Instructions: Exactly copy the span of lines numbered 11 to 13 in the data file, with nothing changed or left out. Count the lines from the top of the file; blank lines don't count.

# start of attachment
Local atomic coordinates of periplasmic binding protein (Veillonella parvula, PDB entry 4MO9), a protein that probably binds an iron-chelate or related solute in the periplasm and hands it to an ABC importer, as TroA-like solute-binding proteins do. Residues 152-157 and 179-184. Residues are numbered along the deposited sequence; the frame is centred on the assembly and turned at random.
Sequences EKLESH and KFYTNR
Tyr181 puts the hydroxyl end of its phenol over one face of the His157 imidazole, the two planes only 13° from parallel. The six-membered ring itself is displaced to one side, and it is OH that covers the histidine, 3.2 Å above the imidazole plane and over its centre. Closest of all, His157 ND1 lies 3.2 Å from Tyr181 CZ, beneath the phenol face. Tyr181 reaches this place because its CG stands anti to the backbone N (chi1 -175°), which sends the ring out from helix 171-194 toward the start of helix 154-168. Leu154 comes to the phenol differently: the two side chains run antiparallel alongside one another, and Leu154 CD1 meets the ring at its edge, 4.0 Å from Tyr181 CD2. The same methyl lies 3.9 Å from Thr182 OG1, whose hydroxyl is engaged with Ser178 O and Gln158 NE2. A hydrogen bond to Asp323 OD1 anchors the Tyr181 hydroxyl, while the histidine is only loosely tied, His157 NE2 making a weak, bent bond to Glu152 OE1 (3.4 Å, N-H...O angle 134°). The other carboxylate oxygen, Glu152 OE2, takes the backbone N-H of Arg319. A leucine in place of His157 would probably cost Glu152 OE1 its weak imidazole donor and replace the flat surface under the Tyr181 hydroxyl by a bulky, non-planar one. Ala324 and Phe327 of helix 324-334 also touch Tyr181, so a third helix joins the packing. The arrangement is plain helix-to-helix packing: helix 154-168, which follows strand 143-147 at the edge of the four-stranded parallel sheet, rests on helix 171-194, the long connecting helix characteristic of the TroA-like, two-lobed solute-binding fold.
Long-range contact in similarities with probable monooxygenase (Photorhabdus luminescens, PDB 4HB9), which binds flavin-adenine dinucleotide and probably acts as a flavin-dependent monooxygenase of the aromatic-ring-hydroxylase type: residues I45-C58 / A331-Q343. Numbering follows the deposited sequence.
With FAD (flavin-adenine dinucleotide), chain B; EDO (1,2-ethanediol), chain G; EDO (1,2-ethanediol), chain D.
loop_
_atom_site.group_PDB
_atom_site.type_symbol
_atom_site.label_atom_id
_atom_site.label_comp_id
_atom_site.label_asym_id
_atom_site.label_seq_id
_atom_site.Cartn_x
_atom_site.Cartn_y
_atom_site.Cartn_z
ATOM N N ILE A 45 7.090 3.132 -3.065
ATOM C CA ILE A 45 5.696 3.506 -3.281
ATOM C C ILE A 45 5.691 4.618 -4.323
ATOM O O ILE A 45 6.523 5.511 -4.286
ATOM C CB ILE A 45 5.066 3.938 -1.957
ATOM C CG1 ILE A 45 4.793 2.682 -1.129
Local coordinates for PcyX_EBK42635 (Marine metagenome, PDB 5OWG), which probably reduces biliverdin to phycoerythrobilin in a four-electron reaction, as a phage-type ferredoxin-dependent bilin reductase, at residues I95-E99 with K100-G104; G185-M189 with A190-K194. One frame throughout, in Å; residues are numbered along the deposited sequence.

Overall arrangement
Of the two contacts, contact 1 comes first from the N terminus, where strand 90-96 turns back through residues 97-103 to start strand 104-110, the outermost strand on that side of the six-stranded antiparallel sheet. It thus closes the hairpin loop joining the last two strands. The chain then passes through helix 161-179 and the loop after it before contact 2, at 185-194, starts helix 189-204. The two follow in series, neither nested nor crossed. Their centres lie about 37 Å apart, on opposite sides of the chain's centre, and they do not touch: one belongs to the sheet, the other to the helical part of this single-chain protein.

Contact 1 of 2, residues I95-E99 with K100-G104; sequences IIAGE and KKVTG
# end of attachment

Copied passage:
_atom_site.label_asym_id
_atom_site.label_seq_id
_atom_site.Cartn_x